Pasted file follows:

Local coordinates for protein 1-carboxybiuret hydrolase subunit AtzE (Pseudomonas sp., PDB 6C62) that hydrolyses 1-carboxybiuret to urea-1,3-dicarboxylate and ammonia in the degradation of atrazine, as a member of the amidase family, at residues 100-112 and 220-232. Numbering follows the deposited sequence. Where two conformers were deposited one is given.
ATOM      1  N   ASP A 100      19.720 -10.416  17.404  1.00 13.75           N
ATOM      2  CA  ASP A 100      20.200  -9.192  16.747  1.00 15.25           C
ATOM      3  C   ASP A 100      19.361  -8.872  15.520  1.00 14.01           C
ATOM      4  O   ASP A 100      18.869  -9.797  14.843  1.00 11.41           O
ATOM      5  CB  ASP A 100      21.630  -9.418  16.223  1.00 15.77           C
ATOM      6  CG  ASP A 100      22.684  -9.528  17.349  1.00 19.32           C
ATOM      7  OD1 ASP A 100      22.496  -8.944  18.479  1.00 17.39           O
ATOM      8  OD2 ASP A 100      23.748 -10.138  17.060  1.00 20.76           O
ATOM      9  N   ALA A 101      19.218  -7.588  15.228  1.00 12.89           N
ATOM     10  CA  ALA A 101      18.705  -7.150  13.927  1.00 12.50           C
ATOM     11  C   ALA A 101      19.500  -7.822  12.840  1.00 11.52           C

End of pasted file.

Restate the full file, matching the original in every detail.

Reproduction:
Local coordinates for protein 1-carboxybiuret hydrolase subunit AtzE (Pseudomonas sp., PDB 6C62) that hydrolyses 1-carboxybiuret to urea-1,3-dicarboxylate and ammonia in the degradation of atrazine, as a member of the amidase family, at residues 100-112 and 220-232. Numbering follows the deposited sequence. Where two conformers were deposited one is given.
ATOM      1  N   ASP A 100      19.720 -10.416  17.404  1.00 13.75           N
ATOM      2  CA  ASP A 100      20.200  -9.192  16.747  1.00 15.25           C
ATOM      3  C   ASP A 100      19.361  -8.872  15.520  1.00 14.01           C
ATOM      4  O   ASP A 100      18.869  -9.797  14.843  1.00 11.41           O
ATOM      5  CB  ASP A 100      21.630  -9.418  16.223  1.00 15.77           C
ATOM      6  CG  ASP A 100      22.684  -9.528  17.349  1.00 19.32           C
ATOM      7  OD1 ASP A 100      22.496  -8.944  18.479  1.00 17.39           O
ATOM      8  OD2 ASP A 100      23.748 -10.138  17.060  1.00 20.76           O
ATOM      9  N   ALA A 101      19.218  -7.588  15.228  1.00 12.89           N
ATOM     10  CA  ALA A 101      18.705  -7.150  13.927  1.00 12.50           C
ATOM     11  C   ALA A 101      19.500  -7.822  12.840  1.00 11.52           C